This has been the biography of an idea, or rather, I should say, the partial biography, for its subject is very much alive and gives every indication of remaining so for a long time to come. How long, one wonders, will it take before the riddle of global warming is resolved beyond any reasonable doubt? Certainly not the 15 billion years that passed before the universe whispered to Copernicus that Earth is a planet circling a star, or the 4 billion years Earth took to reveal its ancient origins to Hutton and Lyell. As in times past, scientists find themselves in much the same position as historians who are asked to render judgment on the period in which they live. As Sir Francis Bacon observed long ago, we are dancers in the ring, unable to see the beginning, the middle, or the end. There are clues, connections to be made, but when will the moment of certitude come -- tomorrow, next year, a decade hence? When?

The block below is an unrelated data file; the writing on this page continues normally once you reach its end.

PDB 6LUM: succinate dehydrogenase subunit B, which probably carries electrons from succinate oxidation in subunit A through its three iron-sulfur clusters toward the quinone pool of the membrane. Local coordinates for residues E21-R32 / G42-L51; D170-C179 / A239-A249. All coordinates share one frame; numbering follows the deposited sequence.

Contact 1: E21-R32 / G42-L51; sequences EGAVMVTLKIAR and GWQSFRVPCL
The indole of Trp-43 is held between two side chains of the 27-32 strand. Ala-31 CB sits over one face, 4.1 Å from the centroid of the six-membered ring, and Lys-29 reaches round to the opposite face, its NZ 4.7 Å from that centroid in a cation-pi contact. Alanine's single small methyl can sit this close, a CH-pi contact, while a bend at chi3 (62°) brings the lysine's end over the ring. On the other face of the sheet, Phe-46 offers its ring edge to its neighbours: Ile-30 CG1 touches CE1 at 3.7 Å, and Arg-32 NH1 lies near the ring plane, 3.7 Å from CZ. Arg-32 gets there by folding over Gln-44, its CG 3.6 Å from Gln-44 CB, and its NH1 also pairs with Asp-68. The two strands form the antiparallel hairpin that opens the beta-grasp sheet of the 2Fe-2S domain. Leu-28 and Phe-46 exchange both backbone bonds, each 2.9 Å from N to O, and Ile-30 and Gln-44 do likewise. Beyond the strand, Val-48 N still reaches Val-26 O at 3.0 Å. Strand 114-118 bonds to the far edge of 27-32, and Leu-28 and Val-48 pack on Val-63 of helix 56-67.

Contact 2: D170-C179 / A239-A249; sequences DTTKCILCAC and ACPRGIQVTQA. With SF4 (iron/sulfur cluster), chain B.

As I write this page, it is six months since the Kyoto Summit. After an unusually mild and almost snowless winter, courtesy of El Niño, spring has come to Indiana. I feel the urge to plant something, perhaps a tree, and drive with my wife to the local nursery to take stock of the saplings. While she busies herself with the bedding plants, I stroll alone among the red